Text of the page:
With Catalyst Black, we wanted to create something different from the dark and brooding world of Vainglory. We wanted to create an inviting world that oozes magic and mystery, that is bright but dangerous. The world of Kyria has over time been injected with a magic that the people don’t entirely understand, but are happy to put to industrious use. The Chosen, our player characters in Catalyst Black, carry masks that are capable of transforming the wearer into primal beings from another realm. This divine tie between the individual and the primal is an aspect of the story we’d love to unpack more as time goes on.
Our art and technology teams spent a lot of time trying to find a visual style and feel that would convey this and stand apart as a result. The tech art and engine teams then worked on various ways to deliver that aesthetic and feeling without compromising on frame rates or readability of the action. As well as a story we can expand on over time. We’re pretty happy with how it’s come out so far!
When you talk about Catalyst Black offering accessibility, what specifically are you referring to?
One of the learnings from Vainglory was that, while loved by many of our core players, the game felt inaccessible to players new to MOBAs. With Catalyst Black, we have been careful to retain strategic depth and a high skill ceiling, while working hard to create much more accessibility for more casual players. There are three key things we’ve worked on to make Catalyst Black accessible; drop-in, drop-out, the loadout progression system, and the combat design.
“DIDO” (drop-in drop-out) makes it quick and easy to play with friends while allowing players to gracefully drop-out when life happens and interrupts your game session. The loadout progression system lets players learn by changing one thing at a time, allowing you to easily learn weapons and abilities at your own pace. Finally, our combat design rewards high-skilled play and decision-making without punishing mistakes. Our death timers are low, and you can almost always help your team just by running behind friends and shooting where they’re shooting.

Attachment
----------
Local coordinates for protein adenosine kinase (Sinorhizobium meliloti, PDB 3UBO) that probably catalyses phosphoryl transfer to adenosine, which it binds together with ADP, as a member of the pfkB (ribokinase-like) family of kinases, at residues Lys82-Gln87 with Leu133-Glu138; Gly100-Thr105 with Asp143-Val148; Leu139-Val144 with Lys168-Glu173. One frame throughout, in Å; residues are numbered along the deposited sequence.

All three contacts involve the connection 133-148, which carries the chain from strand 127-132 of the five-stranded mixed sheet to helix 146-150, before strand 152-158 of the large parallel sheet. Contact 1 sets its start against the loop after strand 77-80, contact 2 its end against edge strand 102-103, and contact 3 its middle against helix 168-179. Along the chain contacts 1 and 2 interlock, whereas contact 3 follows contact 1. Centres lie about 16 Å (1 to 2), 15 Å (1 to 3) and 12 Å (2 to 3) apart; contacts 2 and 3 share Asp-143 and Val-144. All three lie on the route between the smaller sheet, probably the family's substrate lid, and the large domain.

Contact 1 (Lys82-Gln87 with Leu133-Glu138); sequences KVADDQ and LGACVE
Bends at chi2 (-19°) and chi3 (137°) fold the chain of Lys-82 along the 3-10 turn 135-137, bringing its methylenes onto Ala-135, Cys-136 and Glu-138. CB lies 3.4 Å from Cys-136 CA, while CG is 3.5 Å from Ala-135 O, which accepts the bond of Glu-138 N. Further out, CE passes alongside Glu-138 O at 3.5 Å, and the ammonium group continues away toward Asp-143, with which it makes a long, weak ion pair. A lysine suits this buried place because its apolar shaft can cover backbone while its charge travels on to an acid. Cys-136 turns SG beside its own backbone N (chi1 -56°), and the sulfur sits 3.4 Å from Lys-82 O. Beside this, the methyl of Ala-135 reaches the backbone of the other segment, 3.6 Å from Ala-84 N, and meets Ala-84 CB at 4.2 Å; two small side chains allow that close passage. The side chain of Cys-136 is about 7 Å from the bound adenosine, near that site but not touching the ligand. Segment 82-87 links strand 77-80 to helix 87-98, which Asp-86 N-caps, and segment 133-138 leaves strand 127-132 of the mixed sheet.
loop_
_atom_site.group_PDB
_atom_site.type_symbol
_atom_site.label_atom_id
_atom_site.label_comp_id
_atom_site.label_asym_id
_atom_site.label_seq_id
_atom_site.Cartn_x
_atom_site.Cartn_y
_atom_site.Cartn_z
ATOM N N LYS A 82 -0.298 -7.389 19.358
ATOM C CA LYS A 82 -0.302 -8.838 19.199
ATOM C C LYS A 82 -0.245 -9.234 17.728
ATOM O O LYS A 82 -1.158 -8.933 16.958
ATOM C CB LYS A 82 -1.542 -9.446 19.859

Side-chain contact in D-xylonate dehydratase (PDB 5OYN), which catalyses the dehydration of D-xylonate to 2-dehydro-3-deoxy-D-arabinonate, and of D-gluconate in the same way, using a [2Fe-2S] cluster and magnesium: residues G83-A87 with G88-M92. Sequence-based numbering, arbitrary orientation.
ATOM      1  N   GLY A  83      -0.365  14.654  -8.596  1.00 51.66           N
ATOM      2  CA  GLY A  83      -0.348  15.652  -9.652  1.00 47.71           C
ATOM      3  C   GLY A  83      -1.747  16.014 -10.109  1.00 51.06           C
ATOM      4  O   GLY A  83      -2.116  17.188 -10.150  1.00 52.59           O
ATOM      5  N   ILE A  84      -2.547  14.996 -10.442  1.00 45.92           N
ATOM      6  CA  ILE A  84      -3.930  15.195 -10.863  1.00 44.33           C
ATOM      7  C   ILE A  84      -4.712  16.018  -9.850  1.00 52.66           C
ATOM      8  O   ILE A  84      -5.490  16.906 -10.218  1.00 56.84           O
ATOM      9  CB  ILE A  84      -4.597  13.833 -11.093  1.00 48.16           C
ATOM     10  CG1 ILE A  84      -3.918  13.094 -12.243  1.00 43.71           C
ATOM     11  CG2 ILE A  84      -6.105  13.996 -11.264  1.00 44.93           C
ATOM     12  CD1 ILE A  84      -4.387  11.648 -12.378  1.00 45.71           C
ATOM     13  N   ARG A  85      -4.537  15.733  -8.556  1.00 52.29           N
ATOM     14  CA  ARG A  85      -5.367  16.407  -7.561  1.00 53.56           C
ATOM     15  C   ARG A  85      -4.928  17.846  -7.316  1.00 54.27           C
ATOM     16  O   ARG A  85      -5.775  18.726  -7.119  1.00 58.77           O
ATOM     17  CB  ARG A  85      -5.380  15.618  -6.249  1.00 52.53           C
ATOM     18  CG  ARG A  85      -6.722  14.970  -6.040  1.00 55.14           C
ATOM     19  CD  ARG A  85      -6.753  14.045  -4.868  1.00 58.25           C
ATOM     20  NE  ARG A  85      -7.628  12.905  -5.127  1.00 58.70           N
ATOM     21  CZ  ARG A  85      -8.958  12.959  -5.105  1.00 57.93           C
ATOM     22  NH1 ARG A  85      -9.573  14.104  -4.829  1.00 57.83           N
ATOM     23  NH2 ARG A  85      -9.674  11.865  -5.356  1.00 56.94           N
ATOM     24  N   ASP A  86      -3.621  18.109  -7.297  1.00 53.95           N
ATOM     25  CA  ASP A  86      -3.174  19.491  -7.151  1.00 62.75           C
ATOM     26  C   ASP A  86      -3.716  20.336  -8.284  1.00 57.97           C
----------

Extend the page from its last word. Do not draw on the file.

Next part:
We’re also hoping to release Catalyst Black not just on the broadest set of mobile devices, but on other devices over time to let anyone, anywhere play with their friends.
Can we expect to see esports support for Catalyst Black? Has the game been developed with esports in mind?
We love competitive play. Catalyst Black certainly has the kind of pacing, rhythm and incredible outplays that make it entertaining to watch as well as play. At this point, we’re super focused on just creating an amazing gameplay experience for everyone, however. We will decide on future game modes based on community feedback and how our early access players play.
How many players are being accepted into the early access test, and will it be a region-specific test?
We’re hoping to have thousands of players involved within the first few weeks. We have no regional restrictions, although some regions may be earlier than others to maintain a good play experience.
What are some of your current concerns surrounding mobile gaming, and what types of games would you like to see more of going forward?
I actually don’t have many concerns about mobile gaming. I’m incredibly excited that we’re seeing more of the traditional game industry embrace mobile and mobile gamers as first-class citizens in the ecosystem. I’m excited to see more cross-platform play where the platform that you’re on doesn’t define your play experience. These are of course both trends that we’re pushing ahead with as a company also.